Similar dishes[edit]

Pinzimonio is a similar dipping sauce prepared using olive oil, salt, pepper and occasionally wine vinegar that is served with raw vegetables[10][23] and is typically served cold.[24]

Anchoïade is a similar dish served in France.

See also[edit]

Media related to Bagna càuda at Wikimedia Commons The dictionary definition of bagna càuda at Wiktionary


  1. ^ "bagna". Grande Dizionario Piemontese Olivetti. Retrieved 24 January 2021.
  2. ^ Ducasse, Alain (2009-11-13). Gran libro de cocina de Alain Ducasse. Mediterráneo (in Spanish). Ediciones AKAL. ISBN 978-84-460-2327-2.
  3. ^ "stampaitalianobagnacaoda.PDF". Retrieved 2024-05-22.
  4. ^ Howell, Francesca Ciancimino (2018-08-09). Food, Festival and Religion: Materiality and Place in Italy. Bloomsbury Publishing. ISBN 978-1-350-02087-0.
  5. ^ Machado, Amparo; Prete, Chiara (2015-09-24). 1001 specialità della cucina italiana da provare almeno una volta nella vita (in Italian). Newton Compton Editori. ISBN 978-88-541-8648-4.
  6. ^ Archived from the original (PDF) on 2014-11-04. Retrieved 2023-08-11. {{cite web}}: Missing or empty |title= (help)
  7. ^ La Cucina Italiana 2008, s.v.
  8. ^ a b c d e f g Root, W. (1992). The Food of Italy. Vintage Books. pp. 319–320. ISBN 978-0-679-73896-1. Retrieved January 4, 2018.
  9. ^ a b Sinclair, C.G. (1998). International Dictionary of Food and Cooking. Fitzroy Dearborn. p. 44. ISBN 978-1-57958-057-5. Retrieved January 4, 2018.
  10. ^ a b Western Pennsylvania History. Historical Society of Western Pennsylvania. 1999. p. 167. Retrieved January 4, 2018.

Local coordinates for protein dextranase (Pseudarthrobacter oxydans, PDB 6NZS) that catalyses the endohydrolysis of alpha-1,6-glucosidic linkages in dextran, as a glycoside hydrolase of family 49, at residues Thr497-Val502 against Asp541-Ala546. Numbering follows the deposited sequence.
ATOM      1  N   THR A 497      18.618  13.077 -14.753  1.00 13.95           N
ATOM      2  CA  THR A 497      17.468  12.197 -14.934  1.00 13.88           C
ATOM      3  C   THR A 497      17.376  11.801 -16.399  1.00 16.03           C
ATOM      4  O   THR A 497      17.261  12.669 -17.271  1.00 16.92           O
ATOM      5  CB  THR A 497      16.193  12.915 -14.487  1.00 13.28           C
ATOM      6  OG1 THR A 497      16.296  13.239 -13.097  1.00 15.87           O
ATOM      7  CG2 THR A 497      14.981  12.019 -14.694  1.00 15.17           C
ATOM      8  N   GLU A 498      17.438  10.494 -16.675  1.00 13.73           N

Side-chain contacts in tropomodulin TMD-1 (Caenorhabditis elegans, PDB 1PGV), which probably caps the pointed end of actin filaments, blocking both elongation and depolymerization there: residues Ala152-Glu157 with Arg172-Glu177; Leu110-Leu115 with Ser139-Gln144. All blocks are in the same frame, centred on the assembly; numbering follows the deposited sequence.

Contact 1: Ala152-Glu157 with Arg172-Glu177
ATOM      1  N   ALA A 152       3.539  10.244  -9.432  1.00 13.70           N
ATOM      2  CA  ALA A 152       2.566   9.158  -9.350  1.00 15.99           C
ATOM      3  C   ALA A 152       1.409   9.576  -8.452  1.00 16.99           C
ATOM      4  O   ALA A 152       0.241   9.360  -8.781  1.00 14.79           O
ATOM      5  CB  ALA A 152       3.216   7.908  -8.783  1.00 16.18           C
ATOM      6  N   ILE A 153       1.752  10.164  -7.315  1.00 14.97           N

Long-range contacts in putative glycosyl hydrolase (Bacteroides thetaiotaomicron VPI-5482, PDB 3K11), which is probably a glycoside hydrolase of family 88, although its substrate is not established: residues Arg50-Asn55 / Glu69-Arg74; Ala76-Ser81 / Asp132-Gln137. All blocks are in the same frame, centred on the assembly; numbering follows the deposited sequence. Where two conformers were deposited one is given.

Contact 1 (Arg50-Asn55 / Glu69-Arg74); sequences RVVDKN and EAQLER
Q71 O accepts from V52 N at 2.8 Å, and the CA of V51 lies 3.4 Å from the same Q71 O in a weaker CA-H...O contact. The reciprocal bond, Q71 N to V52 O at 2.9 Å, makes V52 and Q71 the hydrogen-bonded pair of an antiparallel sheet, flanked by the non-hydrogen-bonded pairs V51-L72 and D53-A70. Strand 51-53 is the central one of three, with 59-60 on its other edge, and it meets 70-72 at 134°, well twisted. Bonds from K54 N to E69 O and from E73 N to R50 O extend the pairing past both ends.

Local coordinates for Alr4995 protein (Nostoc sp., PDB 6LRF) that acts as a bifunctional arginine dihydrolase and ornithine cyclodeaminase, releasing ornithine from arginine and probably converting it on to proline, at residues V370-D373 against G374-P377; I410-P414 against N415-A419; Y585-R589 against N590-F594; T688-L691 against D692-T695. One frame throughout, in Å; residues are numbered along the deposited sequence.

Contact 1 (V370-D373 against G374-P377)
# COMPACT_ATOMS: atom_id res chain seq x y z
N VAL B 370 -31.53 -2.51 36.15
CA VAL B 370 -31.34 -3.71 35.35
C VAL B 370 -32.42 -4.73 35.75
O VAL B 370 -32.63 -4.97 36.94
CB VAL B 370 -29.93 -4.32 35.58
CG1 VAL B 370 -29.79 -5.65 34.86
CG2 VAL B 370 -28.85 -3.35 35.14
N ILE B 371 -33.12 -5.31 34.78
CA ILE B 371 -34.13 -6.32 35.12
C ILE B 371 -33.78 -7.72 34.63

11. ^ Los Angeles Magazine. 2008. p. 114. Retrieved January 4, 2018.
  12. ^ Buckley, Chris (November 27, 2012). "Iconic Charleroi eatery – Rego's – changes hands". Retrieved January 4, 2018.
  13. ^ Waters, A.L. (2014). Chez Panisse Cafe Cookbook (in French). HarperCollins. p. 16. ISBN 978-0-06-235400-6. Retrieved January 4, 2018.
  14. ^ Paolo Massobrio, ‘Il rito della Bagnacauda’ Archived July 22, 2011, at the Wayback Machine, a+, December 2004.
  15. ^ Hesser, Amanda (November 5, 2009). "Bagna Cauda, 1960". New York Times. p. MM20, New York edition. Retrieved March 8, 2010.
  16. ^ McCloskey, E.; Ainsley, R.; Eder, T. (2011). Argentina: The Bradt Travel Guide. Bradt Guides. Bradt Travel Guides. p. 388. ISBN 978-1-84162-351-1. Retrieved January 4, 2018.
  17. ^ Books, Madison; Andrews McMeel Publishing, LLC; Kummer, C. (2007). 1001 Foods To Die For (in German). Andrews McMeel Publishing. p. 16. ISBN 978-0-7407-7043-2. Retrieved January 4, 2018.
  18. ^ Zelinsky, Wilbur (2001). The Enigma of Ethnicity: Another American Dilemma. NONE Series. University of Iowa Press. p. 120. ISBN 978-1-58729-339-9. Retrieved January 4, 2018.
  19. ^ Calvitto, C. (2007). Searching for Italy in America's Rural Heartland. Vantage Press. p. 2. ISBN 978-0-533-15737-2. Retrieved January 4, 2018.
  20. ^ Hillig, Terry. Miners’ heritage is on display in Collinsville. St. Louis Post-Dispatch. September 22, 2010. Retrieved July 28, 2021.
  21. ^ Starkey, Roger. Collinsville Sunrise Kiwanis: Selling bagna cauda and peanuts for a better Christmas. The Metro Independent. September 12, 2014. Retrieved July 28, 2021.
  22. ^ Piedmont (16 November 2018). "La Bagna Caòda" (PDF). Archived from the original (PDF) on 4 November 2014.
  23. ^ Darrow, D.; Maresca, T. (2012). The Seasons of the Italian Kitchen. Grove/Atlantic, Incorporated. p. pt185. ISBN 978-0-8021-9341-4. Retrieved January 4, 2018.
  24. ^ Vivian, C.; Sansone, V.P. (2011). Tuscan-American Kitchen, A (in German). Pelican Pub. Company. p. 93. ISBN 978-1-58980-906-2. Retrieved January 4, 2018.